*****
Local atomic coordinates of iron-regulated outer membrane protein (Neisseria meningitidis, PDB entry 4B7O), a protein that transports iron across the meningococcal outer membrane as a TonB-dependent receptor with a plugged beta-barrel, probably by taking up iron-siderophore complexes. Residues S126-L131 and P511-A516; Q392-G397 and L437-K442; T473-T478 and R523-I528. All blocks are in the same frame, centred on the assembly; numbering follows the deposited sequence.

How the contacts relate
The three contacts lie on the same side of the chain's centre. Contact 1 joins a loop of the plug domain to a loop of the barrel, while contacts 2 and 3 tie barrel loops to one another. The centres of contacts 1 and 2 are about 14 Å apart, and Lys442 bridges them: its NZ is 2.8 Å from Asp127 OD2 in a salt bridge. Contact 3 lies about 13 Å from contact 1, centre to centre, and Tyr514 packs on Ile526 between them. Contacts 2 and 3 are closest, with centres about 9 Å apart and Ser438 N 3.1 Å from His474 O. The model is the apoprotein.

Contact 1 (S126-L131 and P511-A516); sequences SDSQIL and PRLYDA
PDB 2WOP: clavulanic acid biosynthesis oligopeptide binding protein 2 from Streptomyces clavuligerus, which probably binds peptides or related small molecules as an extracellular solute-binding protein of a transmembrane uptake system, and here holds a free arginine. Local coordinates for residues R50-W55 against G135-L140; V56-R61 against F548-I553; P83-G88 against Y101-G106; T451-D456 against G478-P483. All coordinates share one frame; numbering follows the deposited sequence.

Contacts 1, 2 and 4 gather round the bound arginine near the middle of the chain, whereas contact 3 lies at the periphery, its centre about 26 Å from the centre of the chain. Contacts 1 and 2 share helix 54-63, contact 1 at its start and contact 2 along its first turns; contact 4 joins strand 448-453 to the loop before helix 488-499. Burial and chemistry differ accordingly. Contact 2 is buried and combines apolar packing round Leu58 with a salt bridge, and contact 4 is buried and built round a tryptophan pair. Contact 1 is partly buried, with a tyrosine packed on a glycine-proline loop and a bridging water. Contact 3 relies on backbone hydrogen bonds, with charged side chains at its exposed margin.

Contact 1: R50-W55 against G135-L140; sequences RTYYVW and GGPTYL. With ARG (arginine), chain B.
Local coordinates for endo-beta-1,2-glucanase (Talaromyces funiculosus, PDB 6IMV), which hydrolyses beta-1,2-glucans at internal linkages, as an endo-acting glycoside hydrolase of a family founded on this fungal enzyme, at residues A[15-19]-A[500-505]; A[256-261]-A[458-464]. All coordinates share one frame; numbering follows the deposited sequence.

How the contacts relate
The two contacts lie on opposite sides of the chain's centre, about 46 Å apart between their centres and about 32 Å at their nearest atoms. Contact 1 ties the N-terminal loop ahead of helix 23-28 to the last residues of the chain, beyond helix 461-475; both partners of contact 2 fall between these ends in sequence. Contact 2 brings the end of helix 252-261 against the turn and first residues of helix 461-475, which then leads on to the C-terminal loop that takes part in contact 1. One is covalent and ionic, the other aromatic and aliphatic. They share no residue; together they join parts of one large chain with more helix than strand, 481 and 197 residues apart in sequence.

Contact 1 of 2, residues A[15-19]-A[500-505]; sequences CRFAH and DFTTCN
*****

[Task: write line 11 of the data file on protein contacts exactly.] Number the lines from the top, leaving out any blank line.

Contact 1 of 2, residues A[15-19]-A[500-505]; sequences CRFAH and DFTTCN